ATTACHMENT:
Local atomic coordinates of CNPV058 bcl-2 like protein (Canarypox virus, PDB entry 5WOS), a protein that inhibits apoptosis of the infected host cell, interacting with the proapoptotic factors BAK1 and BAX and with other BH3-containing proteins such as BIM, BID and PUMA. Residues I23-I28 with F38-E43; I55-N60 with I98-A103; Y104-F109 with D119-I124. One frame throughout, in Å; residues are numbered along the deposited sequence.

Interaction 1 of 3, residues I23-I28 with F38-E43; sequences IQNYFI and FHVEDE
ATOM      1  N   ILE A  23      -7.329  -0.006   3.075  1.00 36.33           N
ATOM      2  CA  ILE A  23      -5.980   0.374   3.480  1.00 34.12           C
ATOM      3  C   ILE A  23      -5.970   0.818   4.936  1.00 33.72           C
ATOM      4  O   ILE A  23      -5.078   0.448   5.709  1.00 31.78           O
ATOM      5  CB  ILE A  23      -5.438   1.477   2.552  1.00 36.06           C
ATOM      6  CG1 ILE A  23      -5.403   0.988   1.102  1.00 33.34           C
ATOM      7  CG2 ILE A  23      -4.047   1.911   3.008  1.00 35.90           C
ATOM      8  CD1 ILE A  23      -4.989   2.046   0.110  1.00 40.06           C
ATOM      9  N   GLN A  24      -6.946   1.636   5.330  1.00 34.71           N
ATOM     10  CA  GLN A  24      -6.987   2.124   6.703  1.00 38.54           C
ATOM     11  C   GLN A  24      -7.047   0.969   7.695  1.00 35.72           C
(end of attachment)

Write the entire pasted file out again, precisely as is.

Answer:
Local atomic coordinates of CNPV058 bcl-2 like protein (Canarypox virus, PDB entry 5WOS), a protein that inhibits apoptosis of the infected host cell, interacting with the proapoptotic factors BAK1 and BAX and with other BH3-containing proteins such as BIM, BID and PUMA. Residues I23-I28 with F38-E43; I55-N60 with I98-A103; Y104-F109 with D119-I124. One frame throughout, in Å; residues are numbered along the deposited sequence.

Interaction 1 of 3, residues I23-I28 with F38-E43; sequences IQNYFI and FHVEDE
ATOM      1  N   ILE A  23      -7.329  -0.006   3.075  1.00 36.33           N
ATOM      2  CA  ILE A  23      -5.980   0.374   3.480  1.00 34.12           C
ATOM      3  C   ILE A  23      -5.970   0.818   4.936  1.00 33.72           C
ATOM      4  O   ILE A  23      -5.078   0.448   5.709  1.00 31.78           O
ATOM      5  CB  ILE A  23      -5.438   1.477   2.552  1.00 36.06           C
ATOM      6  CG1 ILE A  23      -5.403   0.988   1.102  1.00 33.34           C
ATOM      7  CG2 ILE A  23      -4.047   1.911   3.008  1.00 35.90           C
ATOM      8  CD1 ILE A  23      -4.989   2.046   0.110  1.00 40.06           C
ATOM      9  N   GLN A  24      -6.946   1.636   5.330  1.00 34.71           N
ATOM     10  CA  GLN A  24      -6.987   2.124   6.703  1.00 38.54           C
ATOM     11  C   GLN A  24      -7.047   0.969   7.695  1.00 35.72           C